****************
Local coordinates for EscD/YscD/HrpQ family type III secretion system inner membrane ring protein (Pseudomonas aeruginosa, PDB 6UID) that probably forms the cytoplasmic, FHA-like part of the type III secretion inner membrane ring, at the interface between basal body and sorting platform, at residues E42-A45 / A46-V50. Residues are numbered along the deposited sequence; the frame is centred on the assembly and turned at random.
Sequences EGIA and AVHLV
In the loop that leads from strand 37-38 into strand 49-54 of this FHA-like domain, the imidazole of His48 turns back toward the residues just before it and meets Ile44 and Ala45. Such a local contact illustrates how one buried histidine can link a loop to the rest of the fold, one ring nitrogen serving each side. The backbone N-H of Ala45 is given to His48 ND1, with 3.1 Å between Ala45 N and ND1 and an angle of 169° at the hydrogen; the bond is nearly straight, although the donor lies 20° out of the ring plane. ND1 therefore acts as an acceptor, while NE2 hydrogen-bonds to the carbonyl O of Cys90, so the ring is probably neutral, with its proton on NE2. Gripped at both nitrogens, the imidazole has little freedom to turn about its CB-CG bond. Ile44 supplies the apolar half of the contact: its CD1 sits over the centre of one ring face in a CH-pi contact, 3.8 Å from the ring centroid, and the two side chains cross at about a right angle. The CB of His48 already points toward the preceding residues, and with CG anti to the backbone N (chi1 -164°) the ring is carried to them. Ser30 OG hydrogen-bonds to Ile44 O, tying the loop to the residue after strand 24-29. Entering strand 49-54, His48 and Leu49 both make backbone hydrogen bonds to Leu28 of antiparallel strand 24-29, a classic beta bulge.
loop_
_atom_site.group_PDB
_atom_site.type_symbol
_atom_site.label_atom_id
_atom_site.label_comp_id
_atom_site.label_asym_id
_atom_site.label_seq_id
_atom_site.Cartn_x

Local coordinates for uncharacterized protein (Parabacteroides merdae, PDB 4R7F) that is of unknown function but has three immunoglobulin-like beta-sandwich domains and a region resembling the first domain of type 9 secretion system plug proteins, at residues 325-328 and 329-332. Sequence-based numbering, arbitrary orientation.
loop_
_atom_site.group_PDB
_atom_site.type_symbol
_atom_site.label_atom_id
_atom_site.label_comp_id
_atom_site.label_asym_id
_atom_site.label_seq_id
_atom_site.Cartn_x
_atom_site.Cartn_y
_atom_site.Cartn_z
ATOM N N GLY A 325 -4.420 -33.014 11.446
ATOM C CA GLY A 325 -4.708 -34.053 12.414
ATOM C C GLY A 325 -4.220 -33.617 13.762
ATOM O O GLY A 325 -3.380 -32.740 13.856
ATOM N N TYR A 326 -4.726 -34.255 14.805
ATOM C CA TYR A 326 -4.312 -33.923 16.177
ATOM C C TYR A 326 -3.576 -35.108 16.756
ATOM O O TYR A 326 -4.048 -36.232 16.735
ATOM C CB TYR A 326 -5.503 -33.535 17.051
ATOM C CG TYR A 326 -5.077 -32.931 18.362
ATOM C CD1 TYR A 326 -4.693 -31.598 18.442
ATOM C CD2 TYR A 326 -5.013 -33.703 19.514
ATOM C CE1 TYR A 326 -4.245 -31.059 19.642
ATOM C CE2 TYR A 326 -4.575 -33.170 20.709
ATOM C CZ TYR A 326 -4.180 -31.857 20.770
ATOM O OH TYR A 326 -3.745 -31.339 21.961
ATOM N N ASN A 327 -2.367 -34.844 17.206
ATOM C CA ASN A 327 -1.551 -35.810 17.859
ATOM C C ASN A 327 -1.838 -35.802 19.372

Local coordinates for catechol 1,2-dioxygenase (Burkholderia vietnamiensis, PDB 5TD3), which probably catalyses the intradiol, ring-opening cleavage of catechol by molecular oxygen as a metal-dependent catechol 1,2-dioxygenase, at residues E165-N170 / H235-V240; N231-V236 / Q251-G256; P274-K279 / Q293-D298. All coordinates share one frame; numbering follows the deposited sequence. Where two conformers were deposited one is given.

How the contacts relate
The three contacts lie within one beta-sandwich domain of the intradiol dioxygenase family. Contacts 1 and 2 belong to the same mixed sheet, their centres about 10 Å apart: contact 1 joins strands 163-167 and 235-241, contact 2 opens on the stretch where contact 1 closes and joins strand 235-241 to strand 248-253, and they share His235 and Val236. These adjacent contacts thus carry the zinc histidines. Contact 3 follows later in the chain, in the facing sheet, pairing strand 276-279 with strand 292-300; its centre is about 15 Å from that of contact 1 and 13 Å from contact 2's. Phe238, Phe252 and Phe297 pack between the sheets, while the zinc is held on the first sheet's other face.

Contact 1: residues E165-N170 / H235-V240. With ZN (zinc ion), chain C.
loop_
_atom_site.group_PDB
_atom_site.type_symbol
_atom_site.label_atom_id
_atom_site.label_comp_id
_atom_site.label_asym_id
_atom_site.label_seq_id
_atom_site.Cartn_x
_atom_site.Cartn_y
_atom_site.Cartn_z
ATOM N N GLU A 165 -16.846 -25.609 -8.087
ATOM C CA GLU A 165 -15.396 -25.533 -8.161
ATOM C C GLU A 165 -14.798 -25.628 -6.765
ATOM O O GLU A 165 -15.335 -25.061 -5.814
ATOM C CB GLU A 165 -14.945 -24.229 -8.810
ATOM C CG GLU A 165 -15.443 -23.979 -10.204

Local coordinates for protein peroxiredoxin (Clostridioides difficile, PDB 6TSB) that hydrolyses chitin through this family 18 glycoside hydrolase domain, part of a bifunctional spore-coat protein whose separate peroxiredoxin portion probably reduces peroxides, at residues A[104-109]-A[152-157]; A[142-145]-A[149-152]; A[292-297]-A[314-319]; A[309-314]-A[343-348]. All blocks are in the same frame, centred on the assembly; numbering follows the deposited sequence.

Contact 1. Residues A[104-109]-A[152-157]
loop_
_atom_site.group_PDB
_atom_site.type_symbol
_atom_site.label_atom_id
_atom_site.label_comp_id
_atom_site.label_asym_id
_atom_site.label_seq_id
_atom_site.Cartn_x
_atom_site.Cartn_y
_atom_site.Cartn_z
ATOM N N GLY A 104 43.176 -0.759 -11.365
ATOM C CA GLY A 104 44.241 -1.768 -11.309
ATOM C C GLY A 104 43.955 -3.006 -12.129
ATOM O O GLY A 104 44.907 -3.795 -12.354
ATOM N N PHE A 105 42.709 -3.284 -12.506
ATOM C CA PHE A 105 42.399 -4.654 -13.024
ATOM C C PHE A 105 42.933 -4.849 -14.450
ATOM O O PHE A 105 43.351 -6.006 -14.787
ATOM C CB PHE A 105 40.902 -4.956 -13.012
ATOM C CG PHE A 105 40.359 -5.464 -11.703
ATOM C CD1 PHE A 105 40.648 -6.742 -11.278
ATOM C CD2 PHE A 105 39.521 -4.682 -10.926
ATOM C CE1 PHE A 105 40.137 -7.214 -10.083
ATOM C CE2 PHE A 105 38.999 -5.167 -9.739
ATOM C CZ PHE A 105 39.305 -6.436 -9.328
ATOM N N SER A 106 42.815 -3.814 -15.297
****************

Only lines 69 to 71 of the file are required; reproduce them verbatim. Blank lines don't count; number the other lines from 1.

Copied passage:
_atom_site.label_asym_id
_atom_site.label_seq_id
_atom_site.Cartn_x